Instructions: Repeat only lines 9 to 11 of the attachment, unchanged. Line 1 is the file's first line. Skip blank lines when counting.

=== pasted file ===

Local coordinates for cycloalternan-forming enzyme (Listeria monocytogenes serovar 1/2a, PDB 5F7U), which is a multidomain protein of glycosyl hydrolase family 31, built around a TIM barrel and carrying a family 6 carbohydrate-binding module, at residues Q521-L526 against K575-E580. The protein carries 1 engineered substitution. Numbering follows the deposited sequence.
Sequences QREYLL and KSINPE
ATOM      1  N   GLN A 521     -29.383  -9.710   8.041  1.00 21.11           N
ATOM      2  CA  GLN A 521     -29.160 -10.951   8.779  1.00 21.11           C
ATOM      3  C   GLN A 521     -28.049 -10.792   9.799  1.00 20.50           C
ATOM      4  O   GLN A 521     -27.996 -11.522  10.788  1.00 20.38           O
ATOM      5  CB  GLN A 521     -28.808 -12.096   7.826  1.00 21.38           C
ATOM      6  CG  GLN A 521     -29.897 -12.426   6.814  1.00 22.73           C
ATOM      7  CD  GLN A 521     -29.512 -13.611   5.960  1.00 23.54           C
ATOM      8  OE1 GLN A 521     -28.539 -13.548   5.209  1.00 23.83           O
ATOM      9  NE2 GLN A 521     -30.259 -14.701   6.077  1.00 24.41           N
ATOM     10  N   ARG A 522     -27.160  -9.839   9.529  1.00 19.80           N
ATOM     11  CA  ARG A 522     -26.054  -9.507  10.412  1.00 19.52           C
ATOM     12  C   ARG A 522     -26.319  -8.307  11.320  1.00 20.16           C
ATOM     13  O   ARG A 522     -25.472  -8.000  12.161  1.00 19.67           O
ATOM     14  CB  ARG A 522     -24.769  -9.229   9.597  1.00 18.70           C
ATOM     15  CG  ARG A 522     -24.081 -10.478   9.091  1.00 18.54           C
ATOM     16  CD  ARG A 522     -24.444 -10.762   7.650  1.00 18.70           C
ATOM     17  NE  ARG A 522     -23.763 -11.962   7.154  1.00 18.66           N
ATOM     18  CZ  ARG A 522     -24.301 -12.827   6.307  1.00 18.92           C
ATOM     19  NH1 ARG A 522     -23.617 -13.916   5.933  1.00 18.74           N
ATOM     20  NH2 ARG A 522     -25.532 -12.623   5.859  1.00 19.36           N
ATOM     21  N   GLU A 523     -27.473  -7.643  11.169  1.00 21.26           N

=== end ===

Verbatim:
ATOM      7  CD  GLN A 521     -29.512 -13.611   5.960  1.00 23.54           C
ATOM      8  OE1 GLN A 521     -28.539 -13.548   5.209  1.00 23.83           O
ATOM      9  NE2 GLN A 521     -30.259 -14.701   6.077  1.00 24.41           N